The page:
• Median total amount borrowed is £3,500, median total amount repaid is £11,050.

53% of those who Stop Loan Sharks have supported are in full- or part-time employment; an increase of 9% in a year; 62% of victims were claiming some form of benefits; and 23% of respondents claiming benefits were on Universal Credit. The main reason given for borrowing from loan sharks is everyday living expenses, just getting by until the next payday or benefits payment day.

Rejected bank loan

What is a loan shark?

Most firms that offer goods or services on credit, lend money to consumers, or provide debt plans and advice, are offering “consumer credit” products and services and these firms must be licensed to do so. Someone who engages in unlicensed lending is typically known as a loan shark.

It is a criminal offence to lend money for profit without a consumer credit licence, although it is not illegal to borrow from such a company or person.

Some of the guises that loan sharks operate under include:

  • Credit brokers.
  • Payday loan companies (including home collected credit).
  • Pawnbrokers.
  • Businesses offering hire-purchase agreements.
  • Logbook lenders (lenders who offer loans secured against your vehicle).
  • Peer-to-peer lenders.
  • Debt management and collection firms.
  • Rent to own.
  • Guarantor lenders.
  • Consumer hire.

There are authorised lenders operating in all the above categories; loan sharks are unauthorised and therefore criminals.

Illegal lending exists in many forms, from small-scale lenders who pester their victims into repayment to violent predators and organised crime groups. Some lenders even attempt to add a thin veil of legitimacy to their illegal lending by advertising themselves as a company, drawing up fake contracts, and independently lending to vulnerable clients while working for a separate, legitimate company. Yet the practices used by illegal lenders are changing.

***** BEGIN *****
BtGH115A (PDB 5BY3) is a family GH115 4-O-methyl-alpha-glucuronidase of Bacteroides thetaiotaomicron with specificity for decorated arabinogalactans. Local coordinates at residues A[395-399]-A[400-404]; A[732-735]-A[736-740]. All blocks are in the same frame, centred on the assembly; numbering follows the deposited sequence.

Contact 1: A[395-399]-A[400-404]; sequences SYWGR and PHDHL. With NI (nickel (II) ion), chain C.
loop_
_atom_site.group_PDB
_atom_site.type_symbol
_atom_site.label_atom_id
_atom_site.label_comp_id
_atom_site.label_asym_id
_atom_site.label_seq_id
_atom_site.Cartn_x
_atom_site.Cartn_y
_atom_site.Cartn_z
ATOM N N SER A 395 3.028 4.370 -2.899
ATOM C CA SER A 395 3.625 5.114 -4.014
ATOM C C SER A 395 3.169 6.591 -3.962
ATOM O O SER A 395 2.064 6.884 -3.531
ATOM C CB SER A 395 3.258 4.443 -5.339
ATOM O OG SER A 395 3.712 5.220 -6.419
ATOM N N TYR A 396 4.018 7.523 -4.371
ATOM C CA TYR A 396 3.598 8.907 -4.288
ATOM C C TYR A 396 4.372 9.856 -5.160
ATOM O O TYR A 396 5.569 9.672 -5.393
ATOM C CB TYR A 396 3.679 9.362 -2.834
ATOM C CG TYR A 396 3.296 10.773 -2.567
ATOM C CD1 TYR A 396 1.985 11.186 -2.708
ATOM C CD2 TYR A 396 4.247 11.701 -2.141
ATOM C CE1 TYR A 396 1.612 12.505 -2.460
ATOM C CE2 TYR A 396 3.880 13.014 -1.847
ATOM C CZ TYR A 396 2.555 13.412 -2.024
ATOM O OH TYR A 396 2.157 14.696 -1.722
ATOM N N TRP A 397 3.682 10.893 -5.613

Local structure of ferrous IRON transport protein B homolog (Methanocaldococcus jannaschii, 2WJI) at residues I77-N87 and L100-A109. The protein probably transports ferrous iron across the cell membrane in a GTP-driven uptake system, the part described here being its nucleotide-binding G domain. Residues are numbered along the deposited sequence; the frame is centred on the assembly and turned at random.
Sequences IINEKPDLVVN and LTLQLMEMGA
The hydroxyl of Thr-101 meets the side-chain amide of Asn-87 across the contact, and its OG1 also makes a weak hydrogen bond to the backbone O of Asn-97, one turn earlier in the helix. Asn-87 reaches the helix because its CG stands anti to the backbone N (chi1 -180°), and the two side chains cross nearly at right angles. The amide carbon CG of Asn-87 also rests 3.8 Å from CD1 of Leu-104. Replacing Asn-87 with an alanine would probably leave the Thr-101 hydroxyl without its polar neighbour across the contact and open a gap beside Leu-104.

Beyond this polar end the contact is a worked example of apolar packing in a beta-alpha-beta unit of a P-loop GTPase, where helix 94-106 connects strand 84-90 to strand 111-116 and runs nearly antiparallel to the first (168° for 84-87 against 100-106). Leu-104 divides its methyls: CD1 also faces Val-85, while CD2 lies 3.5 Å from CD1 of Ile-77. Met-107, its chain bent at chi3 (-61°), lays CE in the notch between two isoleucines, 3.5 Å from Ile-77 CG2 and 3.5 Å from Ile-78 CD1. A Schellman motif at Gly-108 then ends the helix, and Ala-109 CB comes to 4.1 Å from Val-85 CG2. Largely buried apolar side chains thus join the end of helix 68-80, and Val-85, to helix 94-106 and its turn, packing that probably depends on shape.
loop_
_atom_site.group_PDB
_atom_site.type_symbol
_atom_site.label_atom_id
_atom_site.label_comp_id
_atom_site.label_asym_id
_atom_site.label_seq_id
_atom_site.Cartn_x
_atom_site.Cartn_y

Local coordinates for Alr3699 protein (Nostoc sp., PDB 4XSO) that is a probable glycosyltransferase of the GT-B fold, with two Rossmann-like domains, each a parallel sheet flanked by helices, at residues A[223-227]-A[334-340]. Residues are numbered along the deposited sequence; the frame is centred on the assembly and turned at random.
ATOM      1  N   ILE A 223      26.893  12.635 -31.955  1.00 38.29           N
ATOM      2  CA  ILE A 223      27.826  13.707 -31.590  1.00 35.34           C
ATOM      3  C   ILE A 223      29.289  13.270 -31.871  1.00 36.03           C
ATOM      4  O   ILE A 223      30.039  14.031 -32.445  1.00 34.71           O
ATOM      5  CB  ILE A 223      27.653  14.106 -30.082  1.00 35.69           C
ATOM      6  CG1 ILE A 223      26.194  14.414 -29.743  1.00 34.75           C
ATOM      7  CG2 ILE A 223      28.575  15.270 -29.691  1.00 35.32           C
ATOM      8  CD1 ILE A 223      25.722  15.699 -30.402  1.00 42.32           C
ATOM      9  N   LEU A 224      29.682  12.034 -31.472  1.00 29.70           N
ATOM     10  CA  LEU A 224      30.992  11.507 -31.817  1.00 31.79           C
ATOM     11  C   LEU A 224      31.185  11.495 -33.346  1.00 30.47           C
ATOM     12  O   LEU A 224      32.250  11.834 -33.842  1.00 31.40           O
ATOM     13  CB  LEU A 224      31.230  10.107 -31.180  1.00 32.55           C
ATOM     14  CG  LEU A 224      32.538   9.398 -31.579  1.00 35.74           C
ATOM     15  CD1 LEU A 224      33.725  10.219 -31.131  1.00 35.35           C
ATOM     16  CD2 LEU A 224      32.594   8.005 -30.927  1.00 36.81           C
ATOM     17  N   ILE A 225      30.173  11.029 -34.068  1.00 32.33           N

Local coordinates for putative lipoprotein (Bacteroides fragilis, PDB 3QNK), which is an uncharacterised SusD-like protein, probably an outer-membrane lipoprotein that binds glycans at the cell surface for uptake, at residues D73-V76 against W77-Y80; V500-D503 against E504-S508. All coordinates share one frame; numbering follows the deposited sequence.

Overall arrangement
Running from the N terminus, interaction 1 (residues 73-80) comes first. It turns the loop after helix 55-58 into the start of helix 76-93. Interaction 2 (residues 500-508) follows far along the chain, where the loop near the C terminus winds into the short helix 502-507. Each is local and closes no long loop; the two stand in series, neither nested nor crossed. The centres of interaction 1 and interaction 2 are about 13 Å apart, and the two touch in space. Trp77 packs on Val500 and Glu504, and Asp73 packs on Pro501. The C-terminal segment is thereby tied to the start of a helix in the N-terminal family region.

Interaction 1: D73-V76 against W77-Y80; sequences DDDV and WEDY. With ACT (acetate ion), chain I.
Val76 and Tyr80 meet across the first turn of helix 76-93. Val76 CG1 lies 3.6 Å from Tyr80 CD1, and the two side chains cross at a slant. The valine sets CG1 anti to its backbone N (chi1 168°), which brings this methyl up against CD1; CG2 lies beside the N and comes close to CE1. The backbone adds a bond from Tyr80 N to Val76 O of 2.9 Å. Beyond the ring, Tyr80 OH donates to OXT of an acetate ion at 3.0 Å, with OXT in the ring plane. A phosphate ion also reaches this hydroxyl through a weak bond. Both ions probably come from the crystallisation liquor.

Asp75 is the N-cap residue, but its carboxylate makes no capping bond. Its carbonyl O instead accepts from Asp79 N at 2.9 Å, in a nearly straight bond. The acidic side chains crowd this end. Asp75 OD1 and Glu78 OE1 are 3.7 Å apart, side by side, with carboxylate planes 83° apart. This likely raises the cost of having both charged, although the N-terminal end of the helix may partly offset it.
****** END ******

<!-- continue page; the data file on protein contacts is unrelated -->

New evidence presented in the CSJ report shows illegal lenders to be increasingly operating online, using the rapidly evolving social media landscape to entice and exploit new victims. In a small number of cases, loan sharks are found to be linked to organised crime groups. These ranged from a small group of accomplices to wider groups.

How to know if a lender is authorised

In the UK, nearly all financial service activities must be authorised by the Financial Conduct Authority (FCA). If someone is lending you money, they must be registered with the FCA, so you should always check the register before entering into any financial arrangements. Firms that the FCA have been told are providing regulated products or services without the correct authorisation, or who are deliberately running scams, are now included in the Register with prominent warnings.